How do you become a caricature artist?
A caricaturist is an artist who focuses their talents on portraits or drawings that preposterously represent a person or thing. Professional caricaturists can work for a newspaper or political group, amusement or theme park, magazine company or publisher, private business enterprise, party or event planner; or be employed as independent contractors.
Learn the Fundamentals of Drawing & Portrait Art
The word caricature means “loaded portrait.” A caricature is an overdone or garish portrait of a person or thing that exaggerates a subject’s eccentricities, defects, or distinguishing features but still retains a likeness to the original. They are typically drawn with pencil, crayon, pen, charcoal, or pastels, but caricatures may also be drawn digitally using computer software, like Photoshop CC, Adobe Illustrator, Corel Painter, and ArtRage Studio Pro.
Caricature was used, both drawn and written, early in the 17th century to convey facts or personal beliefs which are frequently repressed or censored. They were also used to mock and ridicule public figures, just like today. Think of that the famous caricature of Napoleon Bonaparte by James Gillray, which showed a very short emperor wearing a very large hat and as a result, we think of Bonaparte as much shorter than he really was.
Today, caricature has developed into a form of art that is popular and accepted globally and has continued to poke fun at public figures, including politicians and movie stars. Magazine and newspaper editors happily welcome artists who draw caricatures even though they might disagree with the ideology portrayed, they still respect the artists’ ability to give a humorous slant to a subject.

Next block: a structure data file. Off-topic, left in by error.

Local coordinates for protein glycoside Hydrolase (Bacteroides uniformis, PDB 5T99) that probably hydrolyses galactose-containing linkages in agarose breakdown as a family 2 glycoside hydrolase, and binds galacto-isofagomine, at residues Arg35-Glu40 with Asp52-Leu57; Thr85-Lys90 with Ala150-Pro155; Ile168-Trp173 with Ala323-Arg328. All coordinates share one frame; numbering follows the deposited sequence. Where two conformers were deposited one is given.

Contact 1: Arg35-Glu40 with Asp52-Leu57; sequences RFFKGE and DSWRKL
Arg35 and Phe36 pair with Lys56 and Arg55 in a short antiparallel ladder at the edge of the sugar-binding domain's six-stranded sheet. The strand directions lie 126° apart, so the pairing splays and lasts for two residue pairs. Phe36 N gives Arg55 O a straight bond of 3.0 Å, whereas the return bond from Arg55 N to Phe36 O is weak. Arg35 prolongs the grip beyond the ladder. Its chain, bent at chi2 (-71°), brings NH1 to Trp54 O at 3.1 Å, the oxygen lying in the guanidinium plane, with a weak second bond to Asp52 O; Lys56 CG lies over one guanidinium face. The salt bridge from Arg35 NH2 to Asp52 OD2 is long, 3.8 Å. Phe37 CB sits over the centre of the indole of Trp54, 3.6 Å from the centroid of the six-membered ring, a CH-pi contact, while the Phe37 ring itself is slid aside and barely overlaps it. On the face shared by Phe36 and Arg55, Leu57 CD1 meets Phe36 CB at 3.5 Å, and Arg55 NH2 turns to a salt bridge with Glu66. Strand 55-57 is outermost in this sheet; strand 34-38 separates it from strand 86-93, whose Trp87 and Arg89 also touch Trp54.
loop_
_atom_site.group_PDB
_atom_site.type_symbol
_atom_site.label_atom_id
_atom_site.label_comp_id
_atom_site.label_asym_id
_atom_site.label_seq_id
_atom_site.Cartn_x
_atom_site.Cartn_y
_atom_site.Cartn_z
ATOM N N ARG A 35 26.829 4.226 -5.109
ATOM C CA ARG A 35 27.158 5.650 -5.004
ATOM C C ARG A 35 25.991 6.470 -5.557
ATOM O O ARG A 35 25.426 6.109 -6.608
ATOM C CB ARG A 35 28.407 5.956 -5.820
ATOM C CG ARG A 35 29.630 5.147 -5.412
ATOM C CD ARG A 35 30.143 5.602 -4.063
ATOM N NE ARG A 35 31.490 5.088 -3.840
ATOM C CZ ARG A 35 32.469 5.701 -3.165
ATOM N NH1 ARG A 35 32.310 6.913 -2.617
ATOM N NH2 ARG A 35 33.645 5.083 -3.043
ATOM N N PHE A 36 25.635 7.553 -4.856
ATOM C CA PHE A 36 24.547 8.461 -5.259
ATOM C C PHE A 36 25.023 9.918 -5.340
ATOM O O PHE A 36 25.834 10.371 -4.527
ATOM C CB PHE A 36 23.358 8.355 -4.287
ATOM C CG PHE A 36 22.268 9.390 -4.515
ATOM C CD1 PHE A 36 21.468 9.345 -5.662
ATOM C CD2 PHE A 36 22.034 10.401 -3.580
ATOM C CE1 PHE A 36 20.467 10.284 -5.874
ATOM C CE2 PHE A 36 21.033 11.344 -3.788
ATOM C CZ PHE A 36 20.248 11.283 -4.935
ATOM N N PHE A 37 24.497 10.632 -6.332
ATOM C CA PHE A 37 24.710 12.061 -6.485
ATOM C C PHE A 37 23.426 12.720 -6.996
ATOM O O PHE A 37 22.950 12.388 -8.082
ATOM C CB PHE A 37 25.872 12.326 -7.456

Magazines like Mad, Time, The New Yorker, US News Report, and more rely on caricature artists to create characters that grab at people’s consciences, make the reader laugh, and leave a lasting impression. Because caricatures can be both funny and lifelike, an artist must be part psychologist and part artist who can draw a distorted likeness of a subject and interpret their attitude and personality.
Improve Your Drawing & Communication Skills
An artist must understand anatomy to reference during the drawing phase to create a stylized caricature. Although the final portrait is typically skewed and misshapen, if the anatomy is wrong, the drawing is going to take on an unusual and disjointed appearance, unlike the subject. It’s also significant that caricature artists pick out a distinguishing feature in their subject to emphasize; something that makes the subject unique that the artist can then accentuate and play up in his or her drawing. So, observation skills are essential.
Caricature artists must be good at communicating with humor and satire because most caricatures, particularly in the case of editorial cartoons, address potentially controversial topics.
Caricaturists should good writers too, as many caricatures will include titles or short dialogue. And, besides having the ability to draw exceptionally well, artists must also understand color and which colors work well together and complement their subject. Understanding advanced drawing skills like perspective, style, gesture, proportions, and composition is also essential to creating a polished caricature. They need to understand how clothing fits a subject, add details to hair and body, add in a background, and have a complete knowledge of any software used to create caricatures digitally, like Adobe Illustrator and Photoshop, or ArtRage natural painting software. At first, most artists rough-sketch their caricatures first using pencil and paper, charcoal, pens, or some other similar medium, so understanding which works well to achieve the desired affect is also crucial.